I have never heard of a way to investigate this mathematically but I'm sure there is. How would you describe the surface area or volume of some 3-D surface formed by moving an enclosed area along a curved axis a certain distance? You could easily describe a torus by taking a circle and forming a surface of revolution, but you're also moving that circular area along a circular axis that passes through its center by rotating it. What if you took that circle and moved it instead along a parabola between two values? Surely it would form a continuous smooth surface with a definite volume and surface area, and yet its not a surface of rotation its like a surface of area path integration, but how would you describe it? What if the axis doesn't pass through the center of the circle, but some other point (I guess you could find a new curve that does pass through the center, but that seems impossible in many situations)? What if its not a circle, but any area? What if the axis is not perpendicular to the area? For all these situations I imagine a unique solid that is formed, can calculus help or would this be a numerical problem?(adsbygoogle = window.adsbygoogle || []).push({});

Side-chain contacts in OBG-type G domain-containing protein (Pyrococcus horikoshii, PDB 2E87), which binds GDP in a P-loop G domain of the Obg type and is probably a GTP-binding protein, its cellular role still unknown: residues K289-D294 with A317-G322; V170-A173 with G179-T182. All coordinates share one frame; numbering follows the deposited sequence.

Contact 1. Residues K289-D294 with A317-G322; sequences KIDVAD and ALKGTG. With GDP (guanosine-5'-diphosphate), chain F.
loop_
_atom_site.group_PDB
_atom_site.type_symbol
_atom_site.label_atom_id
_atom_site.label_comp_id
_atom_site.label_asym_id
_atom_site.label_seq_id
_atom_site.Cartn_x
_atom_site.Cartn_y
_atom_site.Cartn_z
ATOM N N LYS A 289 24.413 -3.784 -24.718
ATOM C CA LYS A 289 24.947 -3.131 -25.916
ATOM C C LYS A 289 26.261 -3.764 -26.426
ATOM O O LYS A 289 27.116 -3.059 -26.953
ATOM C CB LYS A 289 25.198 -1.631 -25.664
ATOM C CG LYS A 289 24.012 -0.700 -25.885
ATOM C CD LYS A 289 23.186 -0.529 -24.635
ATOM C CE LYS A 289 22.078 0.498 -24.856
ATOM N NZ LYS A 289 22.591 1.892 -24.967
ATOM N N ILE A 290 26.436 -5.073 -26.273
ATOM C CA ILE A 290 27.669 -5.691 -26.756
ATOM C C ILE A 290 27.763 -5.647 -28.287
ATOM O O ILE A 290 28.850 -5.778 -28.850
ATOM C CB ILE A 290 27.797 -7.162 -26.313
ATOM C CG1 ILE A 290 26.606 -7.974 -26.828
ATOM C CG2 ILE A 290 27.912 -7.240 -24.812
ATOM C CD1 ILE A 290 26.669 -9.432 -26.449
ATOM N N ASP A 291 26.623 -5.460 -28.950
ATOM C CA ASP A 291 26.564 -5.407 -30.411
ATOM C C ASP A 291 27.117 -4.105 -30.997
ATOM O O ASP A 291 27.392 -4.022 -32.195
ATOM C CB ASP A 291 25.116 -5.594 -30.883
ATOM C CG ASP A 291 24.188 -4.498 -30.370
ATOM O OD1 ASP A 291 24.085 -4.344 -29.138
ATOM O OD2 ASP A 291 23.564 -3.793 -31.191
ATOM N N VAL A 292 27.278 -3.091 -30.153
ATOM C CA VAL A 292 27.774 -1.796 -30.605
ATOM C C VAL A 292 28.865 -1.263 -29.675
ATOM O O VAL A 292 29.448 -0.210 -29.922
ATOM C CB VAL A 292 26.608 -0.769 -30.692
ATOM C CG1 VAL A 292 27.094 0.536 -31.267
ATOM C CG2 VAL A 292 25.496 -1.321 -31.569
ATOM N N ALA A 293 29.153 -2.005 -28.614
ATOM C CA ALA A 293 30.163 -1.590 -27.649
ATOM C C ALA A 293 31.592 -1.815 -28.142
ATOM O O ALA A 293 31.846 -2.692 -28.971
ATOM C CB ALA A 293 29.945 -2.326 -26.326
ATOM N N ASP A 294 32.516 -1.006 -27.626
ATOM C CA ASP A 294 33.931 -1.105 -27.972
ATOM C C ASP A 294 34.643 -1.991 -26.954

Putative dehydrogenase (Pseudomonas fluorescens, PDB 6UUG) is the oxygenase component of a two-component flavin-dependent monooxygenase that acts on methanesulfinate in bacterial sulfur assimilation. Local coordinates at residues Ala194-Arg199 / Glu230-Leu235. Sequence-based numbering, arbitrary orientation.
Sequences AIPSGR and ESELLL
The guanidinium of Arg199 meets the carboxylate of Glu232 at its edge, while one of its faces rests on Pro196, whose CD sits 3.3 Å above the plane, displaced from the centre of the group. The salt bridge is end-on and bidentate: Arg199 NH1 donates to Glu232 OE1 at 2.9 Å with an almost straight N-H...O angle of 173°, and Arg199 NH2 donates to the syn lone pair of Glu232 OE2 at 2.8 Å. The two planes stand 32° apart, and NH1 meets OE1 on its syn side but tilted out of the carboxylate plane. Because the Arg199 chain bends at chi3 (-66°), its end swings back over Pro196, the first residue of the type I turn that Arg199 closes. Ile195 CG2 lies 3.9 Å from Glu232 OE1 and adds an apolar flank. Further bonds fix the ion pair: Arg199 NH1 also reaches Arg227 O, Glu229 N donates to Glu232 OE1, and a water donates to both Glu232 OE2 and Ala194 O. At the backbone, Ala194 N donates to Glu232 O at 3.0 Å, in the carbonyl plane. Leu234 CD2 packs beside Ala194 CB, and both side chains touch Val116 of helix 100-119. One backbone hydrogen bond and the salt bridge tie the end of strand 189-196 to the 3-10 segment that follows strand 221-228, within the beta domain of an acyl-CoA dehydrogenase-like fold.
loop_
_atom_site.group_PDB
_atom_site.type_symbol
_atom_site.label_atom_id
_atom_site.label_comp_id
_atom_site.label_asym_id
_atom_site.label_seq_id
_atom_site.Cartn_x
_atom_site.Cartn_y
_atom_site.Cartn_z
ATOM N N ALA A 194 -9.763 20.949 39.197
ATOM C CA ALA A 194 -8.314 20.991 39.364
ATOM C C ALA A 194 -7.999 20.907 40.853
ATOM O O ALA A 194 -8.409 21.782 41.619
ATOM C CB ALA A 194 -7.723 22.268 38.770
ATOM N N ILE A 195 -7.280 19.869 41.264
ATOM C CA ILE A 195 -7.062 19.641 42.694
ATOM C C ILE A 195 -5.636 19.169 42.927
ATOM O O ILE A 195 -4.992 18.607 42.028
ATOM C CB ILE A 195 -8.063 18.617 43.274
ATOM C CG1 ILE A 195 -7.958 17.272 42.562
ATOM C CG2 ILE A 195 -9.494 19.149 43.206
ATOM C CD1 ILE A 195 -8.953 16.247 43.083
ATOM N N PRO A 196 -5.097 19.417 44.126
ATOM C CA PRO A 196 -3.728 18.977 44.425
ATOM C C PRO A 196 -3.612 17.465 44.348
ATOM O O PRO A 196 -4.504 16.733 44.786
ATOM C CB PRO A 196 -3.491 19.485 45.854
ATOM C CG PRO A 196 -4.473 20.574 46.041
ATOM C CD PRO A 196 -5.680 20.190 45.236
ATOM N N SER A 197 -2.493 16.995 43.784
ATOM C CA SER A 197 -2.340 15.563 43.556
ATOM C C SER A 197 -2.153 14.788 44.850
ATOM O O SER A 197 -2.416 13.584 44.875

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# I Surface formed by moving area along curved axis

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